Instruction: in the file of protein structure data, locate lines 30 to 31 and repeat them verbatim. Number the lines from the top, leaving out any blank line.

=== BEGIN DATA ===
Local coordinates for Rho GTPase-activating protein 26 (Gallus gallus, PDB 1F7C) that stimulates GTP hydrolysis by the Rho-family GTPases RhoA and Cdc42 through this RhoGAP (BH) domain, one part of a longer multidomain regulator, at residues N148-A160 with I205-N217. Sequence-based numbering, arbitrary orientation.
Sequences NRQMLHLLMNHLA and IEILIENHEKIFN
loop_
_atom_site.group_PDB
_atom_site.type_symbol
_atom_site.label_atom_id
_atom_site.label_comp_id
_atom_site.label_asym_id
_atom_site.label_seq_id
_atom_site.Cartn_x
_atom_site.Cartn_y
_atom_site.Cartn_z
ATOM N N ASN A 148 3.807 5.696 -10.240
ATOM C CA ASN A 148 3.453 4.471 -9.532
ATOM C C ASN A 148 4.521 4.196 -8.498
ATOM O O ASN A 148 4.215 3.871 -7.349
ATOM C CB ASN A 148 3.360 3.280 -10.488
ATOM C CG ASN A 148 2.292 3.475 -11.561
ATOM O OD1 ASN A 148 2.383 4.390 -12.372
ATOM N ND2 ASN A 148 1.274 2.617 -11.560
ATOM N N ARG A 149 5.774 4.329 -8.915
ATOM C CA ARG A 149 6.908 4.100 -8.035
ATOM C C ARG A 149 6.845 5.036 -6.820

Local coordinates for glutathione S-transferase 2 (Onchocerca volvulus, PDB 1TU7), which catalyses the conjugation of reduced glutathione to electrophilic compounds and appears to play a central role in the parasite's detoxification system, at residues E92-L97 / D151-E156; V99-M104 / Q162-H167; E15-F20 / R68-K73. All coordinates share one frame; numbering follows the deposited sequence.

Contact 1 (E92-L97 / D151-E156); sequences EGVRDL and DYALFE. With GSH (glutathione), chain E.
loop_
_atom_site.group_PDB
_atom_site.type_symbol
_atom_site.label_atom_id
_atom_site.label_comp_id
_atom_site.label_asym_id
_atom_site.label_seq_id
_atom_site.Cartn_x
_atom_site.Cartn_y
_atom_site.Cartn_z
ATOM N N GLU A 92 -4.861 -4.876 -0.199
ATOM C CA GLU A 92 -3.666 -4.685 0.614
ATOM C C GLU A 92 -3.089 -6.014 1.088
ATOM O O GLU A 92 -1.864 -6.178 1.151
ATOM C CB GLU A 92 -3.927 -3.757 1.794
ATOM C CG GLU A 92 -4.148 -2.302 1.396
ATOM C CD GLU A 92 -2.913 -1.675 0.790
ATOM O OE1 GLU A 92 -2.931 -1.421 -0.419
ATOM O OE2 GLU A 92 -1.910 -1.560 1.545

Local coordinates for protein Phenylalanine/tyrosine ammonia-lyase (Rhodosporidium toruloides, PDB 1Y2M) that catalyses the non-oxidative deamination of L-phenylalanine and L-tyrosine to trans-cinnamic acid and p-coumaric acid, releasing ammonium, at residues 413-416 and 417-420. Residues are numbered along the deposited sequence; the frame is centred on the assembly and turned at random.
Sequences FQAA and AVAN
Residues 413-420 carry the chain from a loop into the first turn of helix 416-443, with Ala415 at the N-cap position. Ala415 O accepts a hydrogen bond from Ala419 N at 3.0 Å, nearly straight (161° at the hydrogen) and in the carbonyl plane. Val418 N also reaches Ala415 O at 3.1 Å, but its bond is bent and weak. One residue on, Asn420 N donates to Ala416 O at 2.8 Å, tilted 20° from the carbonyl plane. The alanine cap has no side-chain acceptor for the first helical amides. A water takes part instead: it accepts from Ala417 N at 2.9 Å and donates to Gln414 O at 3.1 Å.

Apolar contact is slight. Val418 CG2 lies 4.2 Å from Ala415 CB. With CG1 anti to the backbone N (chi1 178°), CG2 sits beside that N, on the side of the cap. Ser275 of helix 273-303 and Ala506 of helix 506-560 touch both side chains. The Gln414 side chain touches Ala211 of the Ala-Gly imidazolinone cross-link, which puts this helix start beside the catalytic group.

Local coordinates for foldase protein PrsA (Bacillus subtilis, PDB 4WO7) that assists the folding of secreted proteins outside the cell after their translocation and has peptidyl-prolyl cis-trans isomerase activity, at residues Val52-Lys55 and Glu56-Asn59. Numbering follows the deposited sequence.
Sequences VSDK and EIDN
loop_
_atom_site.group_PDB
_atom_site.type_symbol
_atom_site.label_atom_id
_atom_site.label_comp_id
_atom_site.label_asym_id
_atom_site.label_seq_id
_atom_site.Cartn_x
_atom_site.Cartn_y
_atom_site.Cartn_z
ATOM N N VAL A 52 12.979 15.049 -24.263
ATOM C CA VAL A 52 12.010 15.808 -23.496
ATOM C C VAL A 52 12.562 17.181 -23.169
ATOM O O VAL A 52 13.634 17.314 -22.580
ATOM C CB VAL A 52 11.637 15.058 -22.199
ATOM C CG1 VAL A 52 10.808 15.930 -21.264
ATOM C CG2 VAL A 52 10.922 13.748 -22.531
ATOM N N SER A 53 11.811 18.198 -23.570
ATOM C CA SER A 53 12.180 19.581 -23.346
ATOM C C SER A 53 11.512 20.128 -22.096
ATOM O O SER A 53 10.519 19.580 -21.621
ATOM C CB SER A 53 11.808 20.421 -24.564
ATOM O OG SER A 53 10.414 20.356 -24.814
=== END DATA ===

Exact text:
_atom_site.label_comp_id
_atom_site.label_asym_id